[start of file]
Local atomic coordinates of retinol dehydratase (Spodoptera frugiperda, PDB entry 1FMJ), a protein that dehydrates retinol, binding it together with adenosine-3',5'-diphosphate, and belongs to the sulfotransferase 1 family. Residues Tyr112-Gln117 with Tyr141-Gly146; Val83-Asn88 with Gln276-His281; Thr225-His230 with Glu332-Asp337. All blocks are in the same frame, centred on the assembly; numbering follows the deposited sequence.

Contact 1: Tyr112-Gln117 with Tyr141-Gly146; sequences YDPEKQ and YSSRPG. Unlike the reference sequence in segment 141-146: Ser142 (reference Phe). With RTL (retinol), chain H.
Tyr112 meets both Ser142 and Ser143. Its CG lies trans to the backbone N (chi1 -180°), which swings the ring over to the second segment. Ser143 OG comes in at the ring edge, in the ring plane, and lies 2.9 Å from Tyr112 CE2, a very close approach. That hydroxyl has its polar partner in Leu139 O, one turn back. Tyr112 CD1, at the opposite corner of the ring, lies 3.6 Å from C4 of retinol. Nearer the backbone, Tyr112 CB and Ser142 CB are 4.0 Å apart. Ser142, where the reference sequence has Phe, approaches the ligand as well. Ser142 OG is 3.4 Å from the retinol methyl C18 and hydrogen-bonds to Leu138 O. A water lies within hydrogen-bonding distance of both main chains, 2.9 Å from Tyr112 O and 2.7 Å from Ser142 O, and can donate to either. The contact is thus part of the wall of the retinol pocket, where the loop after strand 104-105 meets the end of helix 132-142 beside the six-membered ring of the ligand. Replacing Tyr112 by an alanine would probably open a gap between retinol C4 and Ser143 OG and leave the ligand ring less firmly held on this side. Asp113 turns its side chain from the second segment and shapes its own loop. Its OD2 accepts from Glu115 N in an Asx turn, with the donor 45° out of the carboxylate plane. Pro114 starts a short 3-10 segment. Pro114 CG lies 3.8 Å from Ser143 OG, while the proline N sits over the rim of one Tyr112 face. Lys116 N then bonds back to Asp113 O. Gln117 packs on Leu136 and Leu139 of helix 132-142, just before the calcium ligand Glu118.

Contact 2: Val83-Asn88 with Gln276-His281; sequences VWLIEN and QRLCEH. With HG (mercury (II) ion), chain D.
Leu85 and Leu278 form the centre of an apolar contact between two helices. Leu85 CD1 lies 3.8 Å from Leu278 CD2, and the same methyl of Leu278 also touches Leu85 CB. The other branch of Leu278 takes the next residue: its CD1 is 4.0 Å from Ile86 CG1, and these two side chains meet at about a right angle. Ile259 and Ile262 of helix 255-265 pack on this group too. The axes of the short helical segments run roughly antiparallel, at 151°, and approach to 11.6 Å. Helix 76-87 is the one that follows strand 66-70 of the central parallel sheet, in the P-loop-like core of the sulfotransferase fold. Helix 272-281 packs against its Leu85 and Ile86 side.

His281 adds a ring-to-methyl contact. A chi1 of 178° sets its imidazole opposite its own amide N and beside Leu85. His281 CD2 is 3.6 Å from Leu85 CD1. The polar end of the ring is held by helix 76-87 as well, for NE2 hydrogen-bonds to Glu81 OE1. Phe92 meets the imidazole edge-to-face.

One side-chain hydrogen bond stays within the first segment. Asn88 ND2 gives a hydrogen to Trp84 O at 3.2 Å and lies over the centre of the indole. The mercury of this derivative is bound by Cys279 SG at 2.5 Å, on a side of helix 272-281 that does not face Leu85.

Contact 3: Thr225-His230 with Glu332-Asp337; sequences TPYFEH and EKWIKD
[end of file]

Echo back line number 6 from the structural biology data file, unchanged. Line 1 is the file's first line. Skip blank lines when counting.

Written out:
His281 adds a ring-to-methyl contact. A chi1 of 178° sets its imidazole opposite its own amide N and beside Leu85. His281 CD2 is 3.6 Å from Leu85 CD1. The polar end of the ring is held by helix 76-87 as well, for NE2 hydrogen-bonds to Glu81 OE1. Phe92 meets the imidazole edge-to-face.